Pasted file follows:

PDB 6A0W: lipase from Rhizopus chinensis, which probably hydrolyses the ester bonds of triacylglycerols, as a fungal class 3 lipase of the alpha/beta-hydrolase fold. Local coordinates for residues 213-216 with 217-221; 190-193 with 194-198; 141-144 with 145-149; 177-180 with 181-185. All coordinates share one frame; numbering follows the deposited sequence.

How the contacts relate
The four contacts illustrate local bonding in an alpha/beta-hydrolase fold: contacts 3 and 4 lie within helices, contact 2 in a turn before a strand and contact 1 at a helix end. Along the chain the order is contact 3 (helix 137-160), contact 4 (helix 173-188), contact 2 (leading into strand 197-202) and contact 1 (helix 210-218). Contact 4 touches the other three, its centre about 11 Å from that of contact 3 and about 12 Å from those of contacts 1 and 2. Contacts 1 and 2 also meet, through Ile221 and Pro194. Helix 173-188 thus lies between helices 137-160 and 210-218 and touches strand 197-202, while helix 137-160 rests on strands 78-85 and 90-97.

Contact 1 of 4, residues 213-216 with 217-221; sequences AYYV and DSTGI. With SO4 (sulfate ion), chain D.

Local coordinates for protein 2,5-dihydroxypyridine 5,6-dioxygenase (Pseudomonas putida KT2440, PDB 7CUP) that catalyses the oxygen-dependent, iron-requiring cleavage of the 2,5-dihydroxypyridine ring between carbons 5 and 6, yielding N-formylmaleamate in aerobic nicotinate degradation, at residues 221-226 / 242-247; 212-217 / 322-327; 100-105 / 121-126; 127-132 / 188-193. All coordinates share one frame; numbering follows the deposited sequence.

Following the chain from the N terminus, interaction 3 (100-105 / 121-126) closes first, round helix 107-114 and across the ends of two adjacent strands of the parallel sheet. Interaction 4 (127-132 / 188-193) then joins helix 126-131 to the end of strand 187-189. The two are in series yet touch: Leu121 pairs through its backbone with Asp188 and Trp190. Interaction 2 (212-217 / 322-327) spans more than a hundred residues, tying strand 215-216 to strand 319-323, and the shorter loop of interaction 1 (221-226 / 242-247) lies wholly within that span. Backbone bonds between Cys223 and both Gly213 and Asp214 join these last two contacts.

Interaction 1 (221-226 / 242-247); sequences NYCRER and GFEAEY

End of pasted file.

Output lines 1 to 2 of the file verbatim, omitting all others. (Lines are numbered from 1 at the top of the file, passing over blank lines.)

PDB 6A0W: lipase from Rhizopus chinensis, which probably hydrolyses the ester bonds of triacylglycerols, as a fungal class 3 lipase of the alpha/beta-hydrolase fold. Local coordinates for residues 213-216 with 217-221; 190-193 with 194-198; 141-144 with 145-149; 177-180 with 181-185. All coordinates share one frame; numbering follows the deposited sequence.

How the contacts relate